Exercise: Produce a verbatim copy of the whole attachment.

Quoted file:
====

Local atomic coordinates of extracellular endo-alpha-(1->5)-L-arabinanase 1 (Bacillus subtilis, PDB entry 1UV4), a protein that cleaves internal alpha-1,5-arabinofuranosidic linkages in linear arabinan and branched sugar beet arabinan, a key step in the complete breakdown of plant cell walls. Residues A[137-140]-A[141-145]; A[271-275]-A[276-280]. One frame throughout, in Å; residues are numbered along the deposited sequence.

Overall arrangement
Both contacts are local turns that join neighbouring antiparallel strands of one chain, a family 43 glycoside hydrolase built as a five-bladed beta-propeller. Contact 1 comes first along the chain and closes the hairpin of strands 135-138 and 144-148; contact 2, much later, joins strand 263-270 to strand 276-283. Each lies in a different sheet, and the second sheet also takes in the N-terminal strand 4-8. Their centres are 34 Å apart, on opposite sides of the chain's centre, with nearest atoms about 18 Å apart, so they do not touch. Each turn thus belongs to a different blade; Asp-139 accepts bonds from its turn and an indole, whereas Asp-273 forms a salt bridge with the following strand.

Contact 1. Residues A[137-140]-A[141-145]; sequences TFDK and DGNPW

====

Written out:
Local atomic coordinates of extracellular endo-alpha-(1->5)-L-arabinanase 1 (Bacillus subtilis, PDB entry 1UV4), a protein that cleaves internal alpha-1,5-arabinofuranosidic linkages in linear arabinan and branched sugar beet arabinan, a key step in the complete breakdown of plant cell walls. Residues A[137-140]-A[141-145]; A[271-275]-A[276-280]. One frame throughout, in Å; residues are numbered along the deposited sequence.

Overall arrangement
Both contacts are local turns that join neighbouring antiparallel strands of one chain, a family 43 glycoside hydrolase built as a five-bladed beta-propeller. Contact 1 comes first along the chain and closes the hairpin of strands 135-138 and 144-148; contact 2, much later, joins strand 263-270 to strand 276-283. Each lies in a different sheet, and the second sheet also takes in the N-terminal strand 4-8. Their centres are 34 Å apart, on opposite sides of the chain's centre, with nearest atoms about 18 Å apart, so they do not touch. Each turn thus belongs to a different blade; Asp-139 accepts bonds from its turn and an indole, whereas Asp-273 forms a salt bridge with the following strand.

Contact 1. Residues A[137-140]-A[141-145]; sequences TFDK and DGNPW